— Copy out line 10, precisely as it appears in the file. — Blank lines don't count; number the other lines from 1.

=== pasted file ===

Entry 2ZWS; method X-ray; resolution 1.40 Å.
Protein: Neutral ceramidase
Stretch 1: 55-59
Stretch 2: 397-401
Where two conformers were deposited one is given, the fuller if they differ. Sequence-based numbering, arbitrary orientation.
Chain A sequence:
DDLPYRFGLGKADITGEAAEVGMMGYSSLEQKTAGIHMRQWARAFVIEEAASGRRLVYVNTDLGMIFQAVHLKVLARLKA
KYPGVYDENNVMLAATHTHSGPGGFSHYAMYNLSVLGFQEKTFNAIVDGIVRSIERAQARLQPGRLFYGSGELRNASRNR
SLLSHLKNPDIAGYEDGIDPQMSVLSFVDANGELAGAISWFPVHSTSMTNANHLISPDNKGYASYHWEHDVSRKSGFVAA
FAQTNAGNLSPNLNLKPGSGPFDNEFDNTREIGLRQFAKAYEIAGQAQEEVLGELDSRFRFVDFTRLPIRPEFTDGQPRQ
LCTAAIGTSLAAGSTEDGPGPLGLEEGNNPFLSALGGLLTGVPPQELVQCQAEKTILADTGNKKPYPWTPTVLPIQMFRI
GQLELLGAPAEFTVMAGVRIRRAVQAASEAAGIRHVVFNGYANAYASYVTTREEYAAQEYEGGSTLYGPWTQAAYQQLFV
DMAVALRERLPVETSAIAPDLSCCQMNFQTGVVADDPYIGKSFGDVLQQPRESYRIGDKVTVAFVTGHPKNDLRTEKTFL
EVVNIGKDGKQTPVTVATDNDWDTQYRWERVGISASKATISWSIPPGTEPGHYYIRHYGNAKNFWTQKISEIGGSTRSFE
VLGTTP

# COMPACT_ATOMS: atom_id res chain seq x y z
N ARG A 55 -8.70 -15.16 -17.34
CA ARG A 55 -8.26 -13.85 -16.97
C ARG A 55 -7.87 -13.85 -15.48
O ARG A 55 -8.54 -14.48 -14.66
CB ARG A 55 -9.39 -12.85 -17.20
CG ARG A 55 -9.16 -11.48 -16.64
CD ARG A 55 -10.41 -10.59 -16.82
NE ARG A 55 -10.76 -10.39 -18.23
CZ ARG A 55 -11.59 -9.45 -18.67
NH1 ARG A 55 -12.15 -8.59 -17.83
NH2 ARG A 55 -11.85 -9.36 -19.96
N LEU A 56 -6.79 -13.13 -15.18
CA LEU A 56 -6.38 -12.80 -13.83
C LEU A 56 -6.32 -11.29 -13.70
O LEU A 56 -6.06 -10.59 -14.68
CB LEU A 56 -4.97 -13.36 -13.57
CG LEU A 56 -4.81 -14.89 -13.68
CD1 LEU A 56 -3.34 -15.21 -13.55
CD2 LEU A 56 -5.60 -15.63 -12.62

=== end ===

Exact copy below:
FAQTNAGNLSPNLNLKPGSGPFDNEFDNTREIGLRQFAKAYEIAGQAQEEVLGELDSRFRFVDFTRLPIRPEFTDGQPRQ